sched_get_priority_max, sched_get_priority_min — get static priority range
returns the maximum priority value that can be used with the
scheduling algorithm identified by
sched_get_priority_min() returns the
minimum priority value that can be used with the scheduling
algorithm identified by
policy values are
SCHED_DEADLINE. Further details about these
policies can be found in sched(7).
Processes with numerically higher priority values are
scheduled before processes with numerically lower priority
values. Thus, the value returned by
sched_get_priority_max() will be greater
than the value returned by
Linux allows the static priority range 1 to 99 for the
SCHED_RR policies, and the priority 0 for
the remaining policies. Scheduling priority ranges for the
various policies are not alterable.
The range of scheduling priorities may vary on other POSIX
systems, thus it is a good idea for portable applications to
use a virtual priority range and map it to the interval given
POSIX.1 requires a spread of at least 32 between the maximum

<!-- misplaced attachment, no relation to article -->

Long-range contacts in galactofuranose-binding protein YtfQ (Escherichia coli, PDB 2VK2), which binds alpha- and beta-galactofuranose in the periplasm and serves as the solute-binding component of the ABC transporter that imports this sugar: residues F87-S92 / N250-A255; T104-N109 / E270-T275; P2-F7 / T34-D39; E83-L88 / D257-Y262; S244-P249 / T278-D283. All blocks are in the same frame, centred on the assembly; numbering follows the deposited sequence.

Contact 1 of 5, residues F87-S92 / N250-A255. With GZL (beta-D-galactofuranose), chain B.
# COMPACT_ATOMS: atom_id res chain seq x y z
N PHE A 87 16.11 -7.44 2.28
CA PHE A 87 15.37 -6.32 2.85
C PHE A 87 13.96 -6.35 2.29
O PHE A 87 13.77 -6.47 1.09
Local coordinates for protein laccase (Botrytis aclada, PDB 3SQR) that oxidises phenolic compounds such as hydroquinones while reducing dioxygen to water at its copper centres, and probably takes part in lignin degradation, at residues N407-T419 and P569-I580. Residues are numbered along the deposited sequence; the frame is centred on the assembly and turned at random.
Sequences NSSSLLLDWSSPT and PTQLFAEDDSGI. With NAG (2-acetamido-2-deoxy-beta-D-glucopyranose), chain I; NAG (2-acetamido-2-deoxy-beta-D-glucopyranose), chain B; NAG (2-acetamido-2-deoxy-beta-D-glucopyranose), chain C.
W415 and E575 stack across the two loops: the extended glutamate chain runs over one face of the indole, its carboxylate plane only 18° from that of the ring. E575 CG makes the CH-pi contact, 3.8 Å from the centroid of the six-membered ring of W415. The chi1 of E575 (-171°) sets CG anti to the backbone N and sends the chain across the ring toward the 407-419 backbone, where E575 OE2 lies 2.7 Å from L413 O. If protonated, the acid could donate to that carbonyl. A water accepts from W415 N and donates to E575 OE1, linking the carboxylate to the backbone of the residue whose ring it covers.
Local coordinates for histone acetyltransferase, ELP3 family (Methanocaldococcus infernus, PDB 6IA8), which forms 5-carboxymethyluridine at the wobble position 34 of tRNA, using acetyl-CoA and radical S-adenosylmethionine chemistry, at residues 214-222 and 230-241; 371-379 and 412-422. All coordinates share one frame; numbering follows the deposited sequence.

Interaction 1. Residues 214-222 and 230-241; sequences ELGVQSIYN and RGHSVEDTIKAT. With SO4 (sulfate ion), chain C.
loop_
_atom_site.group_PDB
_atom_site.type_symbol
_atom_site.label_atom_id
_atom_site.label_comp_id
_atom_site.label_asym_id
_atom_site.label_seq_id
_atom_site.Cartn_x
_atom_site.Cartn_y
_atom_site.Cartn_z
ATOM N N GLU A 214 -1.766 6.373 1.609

and the minimum values for
POSIX systems on which
sched_get_priority_min() are available
sched_get_priority_min() return the
maximum/minimum priority value for the named scheduling
policy. On error, −1 is returned, and
errno is set appropriately.
This page is part of release 4.07 of the Linux
man-pages project. A
description of the project, information about reporting bugs,
and the latest version of this page, can be found at
Copyright (C) Tom Bjorkholm & Markus Kuhn, 1996
This is free documentation; you can redistribute it and/or
modify it under the terms of the GNU General Public License as
published by the Free Software Foundation; either version 2 of
the License, or (at your option) any later version.
The GNU General Public License's references to "object code"
and "executables" are to be interpreted as the output of any
document formatting or typesetting system, including
intermediate and printed output.
This manual is distributed in the hope that it will be useful,
but WITHOUT ANY WARRANTY; without even the implied warranty of
MERCHANTABILITY or FITNESS FOR A PARTICULAR PURPOSE. See the
GNU General Public License for more details.
You should have received a copy of the GNU General Public
License along with this manual; if not, see
1996-04-01 Tom Bjorkholm <tombmydata.se>
First version written
1996-04-10 Markus Kuhn <mskuhncip.informatik.uni-erlangen.de>